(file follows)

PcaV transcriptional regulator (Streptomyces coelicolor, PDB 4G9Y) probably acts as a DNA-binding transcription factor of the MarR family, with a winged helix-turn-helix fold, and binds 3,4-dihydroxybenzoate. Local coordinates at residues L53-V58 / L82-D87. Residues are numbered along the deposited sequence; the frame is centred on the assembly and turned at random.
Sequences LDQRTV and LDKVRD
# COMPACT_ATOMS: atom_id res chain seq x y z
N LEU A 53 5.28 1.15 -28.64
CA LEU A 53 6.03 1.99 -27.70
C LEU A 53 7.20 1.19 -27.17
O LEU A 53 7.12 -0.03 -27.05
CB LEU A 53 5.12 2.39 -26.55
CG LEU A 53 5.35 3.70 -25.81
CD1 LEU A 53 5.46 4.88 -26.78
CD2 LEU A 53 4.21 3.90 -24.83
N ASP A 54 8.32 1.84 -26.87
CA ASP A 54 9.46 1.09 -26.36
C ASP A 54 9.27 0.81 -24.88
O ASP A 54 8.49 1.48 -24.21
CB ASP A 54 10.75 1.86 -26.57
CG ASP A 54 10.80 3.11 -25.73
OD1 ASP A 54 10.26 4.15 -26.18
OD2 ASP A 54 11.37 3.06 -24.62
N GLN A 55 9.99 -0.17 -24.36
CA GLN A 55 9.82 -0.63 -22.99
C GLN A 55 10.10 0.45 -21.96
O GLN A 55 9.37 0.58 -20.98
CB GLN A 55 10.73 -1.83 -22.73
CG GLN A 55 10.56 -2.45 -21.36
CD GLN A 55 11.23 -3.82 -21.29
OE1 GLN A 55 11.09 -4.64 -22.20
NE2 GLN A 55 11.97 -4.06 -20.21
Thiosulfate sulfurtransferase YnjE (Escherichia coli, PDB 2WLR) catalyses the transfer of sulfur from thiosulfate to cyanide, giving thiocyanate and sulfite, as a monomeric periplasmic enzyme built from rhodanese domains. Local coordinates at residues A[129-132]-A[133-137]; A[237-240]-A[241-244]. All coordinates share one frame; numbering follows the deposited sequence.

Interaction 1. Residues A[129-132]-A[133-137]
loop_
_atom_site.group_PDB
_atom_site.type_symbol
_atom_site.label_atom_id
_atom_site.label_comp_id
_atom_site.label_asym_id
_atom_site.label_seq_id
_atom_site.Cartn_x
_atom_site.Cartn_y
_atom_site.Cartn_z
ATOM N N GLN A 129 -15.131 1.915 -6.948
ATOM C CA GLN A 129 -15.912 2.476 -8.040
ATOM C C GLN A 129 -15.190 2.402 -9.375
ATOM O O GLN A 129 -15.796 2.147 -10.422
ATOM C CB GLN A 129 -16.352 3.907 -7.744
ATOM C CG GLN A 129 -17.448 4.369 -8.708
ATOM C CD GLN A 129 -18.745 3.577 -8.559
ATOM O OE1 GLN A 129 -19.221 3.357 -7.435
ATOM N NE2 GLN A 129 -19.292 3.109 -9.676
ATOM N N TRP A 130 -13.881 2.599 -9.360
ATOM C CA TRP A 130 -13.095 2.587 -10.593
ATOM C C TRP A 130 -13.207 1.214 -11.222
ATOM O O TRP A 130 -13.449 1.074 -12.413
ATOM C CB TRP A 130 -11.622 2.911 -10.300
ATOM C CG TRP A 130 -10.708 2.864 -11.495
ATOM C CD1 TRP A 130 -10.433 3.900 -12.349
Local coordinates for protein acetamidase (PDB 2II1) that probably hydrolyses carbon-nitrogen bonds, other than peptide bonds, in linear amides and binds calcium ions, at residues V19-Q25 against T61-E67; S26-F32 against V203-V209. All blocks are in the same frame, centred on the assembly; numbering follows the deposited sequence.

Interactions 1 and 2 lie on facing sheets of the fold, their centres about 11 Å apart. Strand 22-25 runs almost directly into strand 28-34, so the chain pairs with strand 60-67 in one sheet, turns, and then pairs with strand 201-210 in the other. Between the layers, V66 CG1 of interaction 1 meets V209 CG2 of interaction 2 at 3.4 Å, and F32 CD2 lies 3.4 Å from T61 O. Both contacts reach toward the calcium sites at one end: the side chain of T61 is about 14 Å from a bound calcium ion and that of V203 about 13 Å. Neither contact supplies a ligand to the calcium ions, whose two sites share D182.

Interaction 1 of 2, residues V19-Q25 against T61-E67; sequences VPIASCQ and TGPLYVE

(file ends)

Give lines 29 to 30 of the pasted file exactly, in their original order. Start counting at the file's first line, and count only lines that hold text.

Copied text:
Thiosulfate sulfurtransferase YnjE (Escherichia coli, PDB 2WLR) catalyses the transfer of sulfur from thiosulfate to cyanide, giving thiocyanate and sulfite, as a monomeric periplasmic enzyme built from rhodanese domains. Local coordinates at residues A[129-132]-A[133-137]; A[237-240]-A[241-244]. All coordinates share one frame; numbering follows the deposited sequence.

Interaction 1. Residues A[129-132]-A[133-137]